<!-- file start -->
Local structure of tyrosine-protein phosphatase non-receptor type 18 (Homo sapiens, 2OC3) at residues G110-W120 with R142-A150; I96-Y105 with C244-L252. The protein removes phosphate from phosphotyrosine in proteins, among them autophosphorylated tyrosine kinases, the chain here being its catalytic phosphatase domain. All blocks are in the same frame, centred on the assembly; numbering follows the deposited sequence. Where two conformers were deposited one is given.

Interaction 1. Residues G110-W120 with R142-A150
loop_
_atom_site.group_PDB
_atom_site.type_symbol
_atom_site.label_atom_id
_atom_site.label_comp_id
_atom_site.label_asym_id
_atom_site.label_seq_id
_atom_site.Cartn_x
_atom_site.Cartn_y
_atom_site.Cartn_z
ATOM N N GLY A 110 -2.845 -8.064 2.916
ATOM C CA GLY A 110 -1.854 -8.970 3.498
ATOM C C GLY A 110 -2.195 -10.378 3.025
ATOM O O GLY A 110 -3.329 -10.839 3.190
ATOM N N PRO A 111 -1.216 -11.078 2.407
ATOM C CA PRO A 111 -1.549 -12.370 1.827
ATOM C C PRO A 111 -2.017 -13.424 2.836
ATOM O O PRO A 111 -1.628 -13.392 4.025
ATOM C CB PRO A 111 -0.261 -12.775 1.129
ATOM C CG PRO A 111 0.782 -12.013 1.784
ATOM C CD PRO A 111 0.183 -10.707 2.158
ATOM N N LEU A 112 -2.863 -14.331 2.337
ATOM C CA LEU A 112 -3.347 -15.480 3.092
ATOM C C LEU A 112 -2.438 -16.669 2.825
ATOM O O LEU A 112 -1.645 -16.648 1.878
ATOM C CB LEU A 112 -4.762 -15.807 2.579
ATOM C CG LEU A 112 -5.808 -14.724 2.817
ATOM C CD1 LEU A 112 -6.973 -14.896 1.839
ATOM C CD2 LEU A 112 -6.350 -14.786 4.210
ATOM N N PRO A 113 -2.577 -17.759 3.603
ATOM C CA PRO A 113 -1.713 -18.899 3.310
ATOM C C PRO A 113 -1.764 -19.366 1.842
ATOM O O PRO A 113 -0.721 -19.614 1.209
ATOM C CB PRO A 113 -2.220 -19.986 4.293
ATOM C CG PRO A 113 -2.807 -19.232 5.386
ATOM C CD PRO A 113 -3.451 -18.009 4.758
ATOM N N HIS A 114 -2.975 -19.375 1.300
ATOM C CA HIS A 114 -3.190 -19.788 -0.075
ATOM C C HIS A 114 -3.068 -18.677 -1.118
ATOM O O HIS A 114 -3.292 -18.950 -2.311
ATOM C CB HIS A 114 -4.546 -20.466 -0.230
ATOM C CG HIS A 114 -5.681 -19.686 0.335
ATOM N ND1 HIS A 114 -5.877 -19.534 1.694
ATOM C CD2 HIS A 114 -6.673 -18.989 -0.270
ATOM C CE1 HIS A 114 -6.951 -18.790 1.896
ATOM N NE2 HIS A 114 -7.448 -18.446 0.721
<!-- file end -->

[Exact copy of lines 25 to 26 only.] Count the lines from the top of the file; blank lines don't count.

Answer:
ATOM C CA LEU A 112 -3.347 -15.480 3.092
ATOM C C LEU A 112 -2.438 -16.669 2.825